Land-based RAS remains the only viable path to volume Salmon production in the US. Katahdin Salmon outcompetes any other US project or proposal on risk profile, time to market, and entry-level investment combined with “best in class” environmental stewardship in a scalable business model. We are the only company with 100% renewable energy.

The US imports almost all of its Atlantic Salmon. There is an opportunity to close the import gap with increased domestic production.

Salmon is the most consumed finfish in the US and top two in market growth, yet the US imports over 90 percent of its salmon.

Food Security – Viable seafood supply solution US has 90% seafood deficit Delivery of local, healthy food Subject to US regulatory std

Katahdin salmon is targeting a sweet spot in terms of scale, risk, time-to-market, and large growth potential for quality salmon production in the US.

Experience and innovation will unlock expansion potential.

Local, sustainable salmon production in the US has strong selling points

A case for re-thinking salmon RAS grow-out in the US

Much of the attention in the RAS segment has been given to massive RAS projects in the past four years. 20,000-200,000 metric tons ambitions have received significant media attention. There are plenty of small projects, but salmon farming requires a certain scale to be competitive. The key is to find the critical scale to be both competitive in the market, while avoiding unnecessary high risk and complexity with very large scale.

We have done extensive site searches in the US with the conclusion that ideal sites for mega-projects are very hard to come by – we permitted two of the best places on each US coastline. Very Large RAS projects require significant infrastructure access, considerable water sources, and locations where one can attract and retain a large organization, in addition to balancing a range of environmental impacts. Designing, permitting, and operating such projects is complex and involves considerable risk. Many start-ups do not fully understand the full range of complexities. We believe scaling down is appropriate to generate the first generation of successful ventures in the US market. A successful operation can be scaled up down the road.

Risk related to RAS has been debated in the past years. The core technology has been operating for decades in the smolt industry – it works with robust designs. The core challenge is understanding the requirements and transition to grow-out operations. We can confidently say that ”proof of concept” has been established that RAS can produce high-quality salmon. But design and operations advancements are also needed for facilities to deliver on targeted biomass levels and thus revenue metrics. Knowledge has come far in the past 3-4 years, but the segment needs facilities and experience to capture this know-how in designs and operations. Experience, discipline, and quality focus in facility development are vital for successful execution. Some companies have cut corners and have paid a high price for that. Today, with a changing market several profiled US projects are so large that financing is challenging until financial ”proof of concept” is demonstrated. It isn’t straightforward for US investors to assess and pick out the best teams and projects. We are targeting a more viable scale and path, backed with extensive development experience.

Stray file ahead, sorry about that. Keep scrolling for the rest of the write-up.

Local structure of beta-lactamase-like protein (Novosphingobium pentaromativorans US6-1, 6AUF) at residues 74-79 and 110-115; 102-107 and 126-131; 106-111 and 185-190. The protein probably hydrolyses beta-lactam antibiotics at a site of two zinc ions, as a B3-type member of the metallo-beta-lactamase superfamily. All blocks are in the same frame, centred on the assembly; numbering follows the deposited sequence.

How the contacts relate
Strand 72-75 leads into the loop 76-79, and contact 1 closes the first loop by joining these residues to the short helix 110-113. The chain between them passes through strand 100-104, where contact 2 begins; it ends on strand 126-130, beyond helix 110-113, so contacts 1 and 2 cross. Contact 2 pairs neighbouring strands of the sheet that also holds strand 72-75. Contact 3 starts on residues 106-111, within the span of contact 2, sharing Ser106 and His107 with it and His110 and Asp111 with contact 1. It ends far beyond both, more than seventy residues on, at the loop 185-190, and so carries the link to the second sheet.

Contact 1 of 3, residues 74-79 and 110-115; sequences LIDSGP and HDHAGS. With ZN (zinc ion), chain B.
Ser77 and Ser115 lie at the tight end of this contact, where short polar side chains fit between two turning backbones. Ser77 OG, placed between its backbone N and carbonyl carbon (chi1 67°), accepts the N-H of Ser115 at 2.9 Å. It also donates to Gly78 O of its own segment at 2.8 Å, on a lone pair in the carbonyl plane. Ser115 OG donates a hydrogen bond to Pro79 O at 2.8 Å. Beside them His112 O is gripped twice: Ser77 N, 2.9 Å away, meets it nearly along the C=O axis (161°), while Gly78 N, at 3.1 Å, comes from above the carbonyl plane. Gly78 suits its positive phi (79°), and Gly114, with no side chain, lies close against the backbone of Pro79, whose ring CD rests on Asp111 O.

Based on a decade of experience, our view is that the RAS sector can successfully grow in the US with well-planned, moderate-sized projects. Projects with a 4-5000 metric ton capacity and expansion potential up to 10,000 metric tons capture essential scale advantages. These are still large projects, so solid experience is needed to deliver financial results to investor expectations. The main reasons moderate size facilities can be strong winners are:

  • Lower risk for the company, investors, and vendors.
  • Lower entry investment level for investors.
  • More viable site options are available for project development.
  • Sufficient scale advantages can be achieved in moderate-size facilities.
  • Local environmental impacts can be more easily mitigated.
  • More manageable waste recycling volumes. Value enhancement on site.
  • Move away from the seafood “mega factory” label to a local/regional food story.
  • Less complex and faster permitting. Katahdin’s site requires mainly permit amendments.

The path to smarter growth

Ocean farming of salmon remains controversial in the US due to perceived escape, disease, and algae bloom risks. The only areas suitable are the northern coastlines of the eastern and western US. No one has successfully opened new salmon farms in the ocean in either region in a long time.

Katahdin Salmon balances the pros and cons of the alternatives to achieve a smarter path with fewer hurdles to growth. It has sufficient size to serve larger clients and to achieve scale advantages but significantly reduces local impacts, investor risk, and early capital requirements. Many more site locations are available at this scale for the future expansion of local food concepts.

Workforce Training opportunities

Katahdin Higher Education Center – East Millinocket (7 miles)

  • Recent recipient of $4,000,000 to provide training and childcare

Eastern Maine Community College – Bangor (68 miles)

University of Maine – Orono (65 miles)

Maine Maritime Academy – Castine (111 miles)

  • Millinocket has one of the largest alumni networks of marine/power engineers and logistics specialists in Maine.

Additional Training Resources available

Maine Quality Centers:

  • Customized workforce training programs tailored to specific industry needs, through the Maine Community College System. E.g., Katahdin Higher Education Center, Eastern Maine Community College

Maine Department of Labor: On-the-job Training Funds

  • 50% reimbursement of wages for up to 480 hours
  • Apprentice support: $500 per worker accepted into program